On crankyfitness.com there is a post about good diet and exercise habits that stresses that perfectionism is the key enemy. There’s a very amusing dialogue between Crabby and her conscience about getting to the gym. It’s really true that the hardest part of running is (often) just getting out the door. That’s one of the reasons (perhaps the most important reason) for all the specialized gear: the running shoes, the Dri-Fit or CoolMax clothing, the GPS and heartrate monitor. If I start by putting on my designated equipment, it creates a momentum until I’m ready to go and would start to feel funny just sitting around in all these fancy fabrics and electrodes.
Something occurred to me as I was pulling on the Kinvaras this morning, and it is telling that it occurred to me instead of already being in my head. The thought was, oh yeah, I enjoy this.
That’s what it finally took to cut through all the negative thought and procrastination polluting my head. Some of this thought was justified caution: I want to make sure that I don’t injure myself. That’s why I only ran twice last week for a total of only six miles. Especially after Wednesday’s painful run I have to allow my caution a voice. But while rest heals, rest doesn’t strengthen. Strengthening and technique will be the things that help me prevent injury in the long term.
On my run I experienced some of the knee discomfort that halted my run on Wednesday, but this time it was kept in check by keeping my knees bent, back straight, cadence high and mostly staying on the fronts of my feet. I’ve ben told not to intentionally run up on the balls of my feet, but rolling over my heels is not doing well for me so I’ve been spending a lot more time with my heel lightly touching the ground after the ball of my foot. That keeps a lot of the stress off my knees and lets me use my foot as a shock absorber.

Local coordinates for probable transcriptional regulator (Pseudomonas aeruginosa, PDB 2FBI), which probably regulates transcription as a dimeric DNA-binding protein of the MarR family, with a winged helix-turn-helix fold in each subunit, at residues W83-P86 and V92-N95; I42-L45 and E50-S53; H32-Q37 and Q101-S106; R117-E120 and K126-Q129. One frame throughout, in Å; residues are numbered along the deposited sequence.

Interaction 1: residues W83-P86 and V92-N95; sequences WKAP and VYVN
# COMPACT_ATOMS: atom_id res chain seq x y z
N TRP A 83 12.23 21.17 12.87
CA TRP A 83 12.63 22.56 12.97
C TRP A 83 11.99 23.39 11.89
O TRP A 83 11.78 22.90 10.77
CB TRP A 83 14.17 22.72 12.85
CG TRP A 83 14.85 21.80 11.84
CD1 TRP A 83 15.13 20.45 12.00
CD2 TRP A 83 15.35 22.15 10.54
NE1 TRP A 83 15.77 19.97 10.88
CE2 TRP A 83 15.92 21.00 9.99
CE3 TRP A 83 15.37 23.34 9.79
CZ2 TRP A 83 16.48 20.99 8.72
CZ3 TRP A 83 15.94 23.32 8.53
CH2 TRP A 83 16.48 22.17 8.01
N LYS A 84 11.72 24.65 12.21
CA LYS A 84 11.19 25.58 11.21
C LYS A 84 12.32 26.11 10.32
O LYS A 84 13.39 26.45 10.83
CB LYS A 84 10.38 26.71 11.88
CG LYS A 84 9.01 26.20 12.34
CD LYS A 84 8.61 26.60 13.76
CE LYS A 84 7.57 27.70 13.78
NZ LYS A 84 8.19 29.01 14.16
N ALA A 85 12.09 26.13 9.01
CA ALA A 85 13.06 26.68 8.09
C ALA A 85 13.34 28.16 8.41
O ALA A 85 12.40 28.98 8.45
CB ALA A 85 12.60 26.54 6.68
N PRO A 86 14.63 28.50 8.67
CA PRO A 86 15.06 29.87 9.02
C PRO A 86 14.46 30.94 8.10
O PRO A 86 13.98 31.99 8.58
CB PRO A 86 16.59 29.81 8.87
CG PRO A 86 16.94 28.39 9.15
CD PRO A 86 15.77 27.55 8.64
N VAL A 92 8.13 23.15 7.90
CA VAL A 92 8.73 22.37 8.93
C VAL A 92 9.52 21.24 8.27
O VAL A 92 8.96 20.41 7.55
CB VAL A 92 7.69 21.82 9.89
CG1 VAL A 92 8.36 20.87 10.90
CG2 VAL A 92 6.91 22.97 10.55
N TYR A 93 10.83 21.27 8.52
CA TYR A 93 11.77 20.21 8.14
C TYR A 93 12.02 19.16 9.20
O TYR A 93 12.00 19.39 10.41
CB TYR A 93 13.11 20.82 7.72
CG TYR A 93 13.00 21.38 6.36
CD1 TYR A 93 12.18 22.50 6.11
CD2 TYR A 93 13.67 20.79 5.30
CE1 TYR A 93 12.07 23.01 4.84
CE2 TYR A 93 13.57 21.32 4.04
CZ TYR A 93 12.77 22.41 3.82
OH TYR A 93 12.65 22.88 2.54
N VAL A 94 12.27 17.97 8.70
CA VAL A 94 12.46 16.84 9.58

That’s something that is a lot harder to do with shoes that have a raised heel. Although it was suggested to me that I not jump directly into running with the Kinvaras full time it feels a lot better to run in them. My body will be the final arbiter of what shoes I run in. It seems as though it is time that I retire the Omnis. When considering what made this run better than my last run, it’s got to be the shoes.
Whoops, that’s the wrong shoe company, too.
The thermometer says 75° here in San Francisco and there isn’t a single cloud visible. The Embarcadero was quite crowded between the crowds here because it’s Pride weekend and the people going to the Giants-Red Sox game. At the farthest point I got away from the crowds by running out on Piers One and Five where the only people I saw were fishing. I’d meant to go to the end of Pier Five at some point and had never gotten to it until today. It’s a wooden pier and the surface is quite irregular, which made it fun to run on. After stopping to take a couple pictures, I turned around and came back home.
At several points I came close to stopping but reminded myself that fatigue is a constant companion and pushed on. Almost every time within seconds of deciding not to stop I’d realize that my breathing was under control and that my legs didn’t really hurt. There is some mental process that tells me I have to stop. It’s hard to ignore but I can for a period of time. At about six and a quarter miles I passed the water fountain by Crescent Cove and could not resist the hydration. After drinking a little and splashing some on my head I continued on walking and walked the remaining mile home.
Of course, I’m glad I went and I had a good time. It’s strange then that it is so hard to remember how much fun I have running when I’m in bed in the morning talking myself out of going for a run.